Trouble With Subs and Sub-Subs

Reading Contract Language Carefully Yields Good Outcome

We represented a general contractor who was sued by a plaintiff seeking damages for injuries sustained while working on a construction project. The general contractor had entered into a contract with a subcontractor to provide steel for the construction project. The subcontractor then contracted with a sub-subcontractor to perform the steel erection work. The subcontractor and the sub-subcontractor were parties to an Annual Subcontract Agreement which governed all work performed under purchase orders issued during a stated time period, which encompassed the date of the accident. This contract included an indemnity provision which required the sub-subcontractor to indemnify and hold harmless certain individuals, including general contractors, from any and all claims, damages, losses and expenses. The general contractor who had been sued did not directly contract with the sub-subcontractor for steel erection services on the project. Based on the language of the contract between the subcontractor and the sub-subcontractor, however, we brought a third-party complaint against the sub-subcontractor seeking contribution and indemnification for the plaintiff’s injuries. The sub-subcontractor filed a Motion for Summary Judgment contending that there was no valid and enforceable indemnification agreement between it and the general contractor. The court found that the general contractor was an intended third-party beneficiary of the Annual Subcontract Agreement and denied the sub-subcontractor’s Motion for Summary Judgment. Based upon the court’s decision and the facts of the case, the insurer for the sub-subcontractor agreed to assume the defense of the general contractor.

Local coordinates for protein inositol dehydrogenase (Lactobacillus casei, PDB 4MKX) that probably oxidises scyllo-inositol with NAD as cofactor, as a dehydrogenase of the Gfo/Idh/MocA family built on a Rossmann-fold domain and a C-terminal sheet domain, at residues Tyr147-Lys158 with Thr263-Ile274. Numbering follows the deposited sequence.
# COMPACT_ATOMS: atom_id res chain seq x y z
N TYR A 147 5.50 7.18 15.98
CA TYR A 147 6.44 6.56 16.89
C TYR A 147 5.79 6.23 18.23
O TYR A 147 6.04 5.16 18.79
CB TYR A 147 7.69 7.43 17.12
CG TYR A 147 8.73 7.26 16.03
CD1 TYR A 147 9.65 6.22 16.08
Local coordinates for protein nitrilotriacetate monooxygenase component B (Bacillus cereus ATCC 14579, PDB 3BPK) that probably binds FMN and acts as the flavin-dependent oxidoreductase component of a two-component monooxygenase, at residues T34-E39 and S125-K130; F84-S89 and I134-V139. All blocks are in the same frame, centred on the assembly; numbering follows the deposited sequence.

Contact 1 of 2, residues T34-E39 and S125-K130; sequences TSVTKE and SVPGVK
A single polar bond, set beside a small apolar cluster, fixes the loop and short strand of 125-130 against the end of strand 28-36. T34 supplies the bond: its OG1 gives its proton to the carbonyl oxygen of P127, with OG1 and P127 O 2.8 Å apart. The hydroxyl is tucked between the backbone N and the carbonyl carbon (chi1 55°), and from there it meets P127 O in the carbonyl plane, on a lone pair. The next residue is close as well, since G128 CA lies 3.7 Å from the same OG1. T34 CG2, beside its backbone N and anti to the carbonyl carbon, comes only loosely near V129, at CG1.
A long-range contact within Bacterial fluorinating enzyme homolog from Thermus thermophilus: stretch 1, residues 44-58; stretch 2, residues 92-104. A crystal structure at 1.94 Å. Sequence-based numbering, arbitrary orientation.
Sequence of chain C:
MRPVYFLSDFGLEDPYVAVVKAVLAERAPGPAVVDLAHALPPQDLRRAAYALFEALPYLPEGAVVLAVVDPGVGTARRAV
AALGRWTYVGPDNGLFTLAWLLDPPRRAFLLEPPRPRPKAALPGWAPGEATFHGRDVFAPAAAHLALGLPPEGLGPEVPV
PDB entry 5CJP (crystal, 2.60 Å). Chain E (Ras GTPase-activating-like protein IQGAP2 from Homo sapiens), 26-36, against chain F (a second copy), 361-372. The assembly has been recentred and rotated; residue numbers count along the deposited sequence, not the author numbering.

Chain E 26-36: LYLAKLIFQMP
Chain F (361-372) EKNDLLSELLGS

Other Cases / Wins: Construction Litigation